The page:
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New Pope Makes Local Catholics HopefulSubmitted: 03/14/2013
Story By Lyndsey Stemm


RHINELANDER - The world spent the last few days looking to the roof of the Sistine Chapel for white smoke. Yesterday we met the new Pope for the first time.

But he takes control of the Catholic Church at a challenging time. Still, Northwoods Catholics are confident.

As tens of thousands of faithful watched for white smoke in St. Peter's square, more than a billion Catholics around the world waited to find out who their new leader would be. That included students right here at Nativity of our Lord Catholic School in Rhinelander.

"The kids were really excited. And then we prayed for him that he would lead us, lead the church in so many wonderful ways into the future," says Mary Mangerson, a Nativity Kindergarten Teacher.

Cardinal Jorge Bergoglio from Argentina made history Wednesday in more than one way. He's the first non-European Pope in nearly 2,000 years.

"It's a very positive and very historical change. Because the developing world is being represented now, where many of the poor and marginalized are being left behind," says Father Tom Thakadipuram.

He's also the first Pope to choose the name Francis, after Saint Francis of Assisi. One of the things he represents is rebuilding the Church.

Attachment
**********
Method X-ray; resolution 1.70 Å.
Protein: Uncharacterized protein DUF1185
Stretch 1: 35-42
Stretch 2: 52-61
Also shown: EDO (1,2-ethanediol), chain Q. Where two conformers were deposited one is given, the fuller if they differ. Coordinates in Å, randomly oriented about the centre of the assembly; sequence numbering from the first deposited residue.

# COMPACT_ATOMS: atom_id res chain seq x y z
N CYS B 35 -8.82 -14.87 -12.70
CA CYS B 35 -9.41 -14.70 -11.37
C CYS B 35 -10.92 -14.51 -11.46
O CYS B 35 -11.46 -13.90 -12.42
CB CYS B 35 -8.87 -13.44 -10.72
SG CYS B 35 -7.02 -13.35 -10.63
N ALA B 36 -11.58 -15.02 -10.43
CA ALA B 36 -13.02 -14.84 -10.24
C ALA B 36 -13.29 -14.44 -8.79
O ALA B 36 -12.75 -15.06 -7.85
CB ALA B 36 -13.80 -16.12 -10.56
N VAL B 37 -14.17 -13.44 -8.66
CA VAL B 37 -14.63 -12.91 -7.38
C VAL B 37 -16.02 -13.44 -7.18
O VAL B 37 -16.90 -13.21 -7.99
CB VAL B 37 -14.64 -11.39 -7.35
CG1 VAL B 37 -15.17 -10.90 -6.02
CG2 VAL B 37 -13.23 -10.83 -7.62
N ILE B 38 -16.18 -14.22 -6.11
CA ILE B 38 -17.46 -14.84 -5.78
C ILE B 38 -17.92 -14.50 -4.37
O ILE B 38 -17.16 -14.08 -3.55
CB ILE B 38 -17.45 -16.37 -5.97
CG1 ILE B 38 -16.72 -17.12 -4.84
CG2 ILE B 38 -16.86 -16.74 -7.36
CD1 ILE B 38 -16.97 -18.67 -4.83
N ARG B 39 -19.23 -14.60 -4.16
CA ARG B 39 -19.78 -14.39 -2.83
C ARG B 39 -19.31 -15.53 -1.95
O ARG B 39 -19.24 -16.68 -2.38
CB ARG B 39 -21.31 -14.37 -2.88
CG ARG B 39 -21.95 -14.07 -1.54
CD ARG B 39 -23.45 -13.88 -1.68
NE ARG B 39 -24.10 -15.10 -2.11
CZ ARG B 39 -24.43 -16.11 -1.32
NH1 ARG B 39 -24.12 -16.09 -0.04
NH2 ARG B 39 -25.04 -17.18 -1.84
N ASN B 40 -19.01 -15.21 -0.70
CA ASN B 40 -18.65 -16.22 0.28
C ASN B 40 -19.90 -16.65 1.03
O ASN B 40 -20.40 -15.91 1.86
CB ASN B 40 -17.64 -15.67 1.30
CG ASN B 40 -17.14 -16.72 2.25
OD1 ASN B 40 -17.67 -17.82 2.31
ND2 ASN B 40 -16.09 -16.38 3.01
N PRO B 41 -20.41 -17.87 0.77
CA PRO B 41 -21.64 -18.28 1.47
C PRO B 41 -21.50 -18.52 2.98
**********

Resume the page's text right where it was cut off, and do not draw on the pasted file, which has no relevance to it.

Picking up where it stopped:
"He heard that call to rebuild the church. I think that is the main message now. Because the Church has been wrought with different issues," says Father Tom.

The Papacy and future of the Catholic Church has been the focal point of international news for weeks. Every network has been on Pope-watch for days. Non Catholics KNOW the Pope's kind of a big deal, but why? What does the Pope mean to Catholics?

"We know that leaders are important to us in our everyday lives and as a Catholic we look to our leaders to guide us in our faith," says Stacie Simkins, a Nativity 2nd Grade Teacher.

"He becomes the face of Christ. He becomes the face of stability and at the same time inspiration to the new world," says Father Tom.

"I think it's a feeling of belonging; everyone belongs to this family, and he is the leader of our family," says Mangerson.

As the world learns more about this reportedly humble man from Buenos Aires, Catholics are hoping for someone up to the task of leading them through the challenges the Church faces.

"I think we need a leader who's pastoral. And he appears to me to be someone who loves people and has a gentle spirit," says Mangerson.

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 IN OTHER NEWS
What We're Working OnSubmitted: 08/26/2016

- Tonight on Friday Night Blitz we will bring you scores from high school football games all across North Central Wisconsin as well as highlights from the following games:

River Falls vs. Merrill

Rhinelander vs. Wittenberg-Birnamwood

Oconto vs. Antigo

Phillips vs. Tomahawk

That will be tonight on Friday Night Blitz at the end of Newswatch 12 at 10.